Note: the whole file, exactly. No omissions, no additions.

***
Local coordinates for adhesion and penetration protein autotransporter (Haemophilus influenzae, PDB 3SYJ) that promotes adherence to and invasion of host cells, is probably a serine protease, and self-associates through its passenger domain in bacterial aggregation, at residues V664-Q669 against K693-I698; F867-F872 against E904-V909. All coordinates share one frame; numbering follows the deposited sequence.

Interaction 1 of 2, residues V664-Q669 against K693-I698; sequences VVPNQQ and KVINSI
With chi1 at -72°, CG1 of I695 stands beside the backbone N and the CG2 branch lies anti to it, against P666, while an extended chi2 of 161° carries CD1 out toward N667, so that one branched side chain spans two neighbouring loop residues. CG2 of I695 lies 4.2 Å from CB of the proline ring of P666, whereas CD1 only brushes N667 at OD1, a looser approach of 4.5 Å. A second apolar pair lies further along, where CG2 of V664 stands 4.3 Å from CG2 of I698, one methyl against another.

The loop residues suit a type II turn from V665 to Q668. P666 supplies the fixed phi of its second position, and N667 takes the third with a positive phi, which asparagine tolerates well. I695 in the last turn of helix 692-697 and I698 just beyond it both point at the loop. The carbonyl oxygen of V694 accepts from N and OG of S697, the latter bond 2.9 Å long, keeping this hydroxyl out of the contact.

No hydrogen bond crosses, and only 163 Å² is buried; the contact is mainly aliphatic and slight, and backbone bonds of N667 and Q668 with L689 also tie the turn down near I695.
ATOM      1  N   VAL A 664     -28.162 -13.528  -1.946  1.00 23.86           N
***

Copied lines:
Local coordinates for adhesion and penetration protein autotransporter (Haemophilus influenzae, PDB 3SYJ) that promotes adherence to and invasion of host cells, is probably a serine protease, and self-associates through its passenger domain in bacterial aggregation, at residues V664-Q669 against K693-I698; F867-F872 against E904-V909. All coordinates share one frame; numbering follows the deposited sequence.

Interaction 1 of 2, residues V664-Q669 against K693-I698; sequences VVPNQQ and KVINSI
With chi1 at -72°, CG1 of I695 stands beside the backbone N and the CG2 branch lies anti to it, against P666, while an extended chi2 of 161° carries CD1 out toward N667, so that one branched side chain spans two neighbouring loop residues. CG2 of I695 lies 4.2 Å from CB of the proline ring of P666, whereas CD1 only brushes N667 at OD1, a looser approach of 4.5 Å. A second apolar pair lies further along, where CG2 of V664 stands 4.3 Å from CG2 of I698, one methyl against another.

The loop residues suit a type II turn from V665 to Q668. P666 supplies the fixed phi of its second position, and N667 takes the third with a positive phi, which asparagine tolerates well. I695 in the last turn of helix 692-697 and I698 just beyond it both point at the loop. The carbonyl oxygen of V694 accepts from N and OG of S697, the latter bond 2.9 Å long, keeping this hydroxyl out of the contact.

No hydrogen bond crosses, and only 163 Å² is buried; the contact is mainly aliphatic and slight, and backbone bonds of N667 and Q668 with L689 also tie the turn down near I695.
ATOM      1  N   VAL A 664     -28.162 -13.528  -1.946  1.00 23.86           N